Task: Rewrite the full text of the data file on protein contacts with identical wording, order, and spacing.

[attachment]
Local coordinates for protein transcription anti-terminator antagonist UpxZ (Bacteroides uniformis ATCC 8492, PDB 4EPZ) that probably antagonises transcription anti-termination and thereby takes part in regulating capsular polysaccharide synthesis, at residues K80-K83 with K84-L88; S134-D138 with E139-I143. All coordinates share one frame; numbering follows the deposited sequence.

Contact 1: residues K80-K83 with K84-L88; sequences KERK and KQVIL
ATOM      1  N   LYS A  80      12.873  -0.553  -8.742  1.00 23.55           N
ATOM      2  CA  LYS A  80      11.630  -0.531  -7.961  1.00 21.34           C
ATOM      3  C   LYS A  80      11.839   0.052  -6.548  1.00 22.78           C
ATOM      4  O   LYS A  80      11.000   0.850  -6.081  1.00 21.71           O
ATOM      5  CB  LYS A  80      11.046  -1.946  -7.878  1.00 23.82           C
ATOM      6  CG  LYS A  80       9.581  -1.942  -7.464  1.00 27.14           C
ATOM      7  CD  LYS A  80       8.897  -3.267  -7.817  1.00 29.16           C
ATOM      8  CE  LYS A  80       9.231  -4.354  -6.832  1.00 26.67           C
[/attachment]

Local coordinates for protein transcription anti-terminator antagonist UpxZ (Bacteroides uniformis ATCC 8492, PDB 4EPZ) that probably antagonises transcription anti-termination and thereby takes part in regulating capsular polysaccharide synthesis, at residues K80-K83 with K84-L88; S134-D138 with E139-I143. All coordinates share one frame; numbering follows the deposited sequence.

Contact 1: residues K80-K83 with K84-L88; sequences KERK and KQVIL
ATOM      1  N   LYS A  80      12.873  -0.553  -8.742  1.00 23.55           N
ATOM      2  CA  LYS A  80      11.630  -0.531  -7.961  1.00 21.34           C
ATOM      3  C   LYS A  80      11.839   0.052  -6.548  1.00 22.78           C
ATOM      4  O   LYS A  80      11.000   0.850  -6.081  1.00 21.71           O
ATOM      5  CB  LYS A  80      11.046  -1.946  -7.878  1.00 23.82           C
ATOM      6  CG  LYS A  80       9.581  -1.942  -7.464  1.00 27.14           C
ATOM      7  CD  LYS A  80       8.897  -3.267  -7.817  1.00 29.16           C
ATOM      8  CE  LYS A  80       9.231  -4.354  -6.832  1.00 26.67           C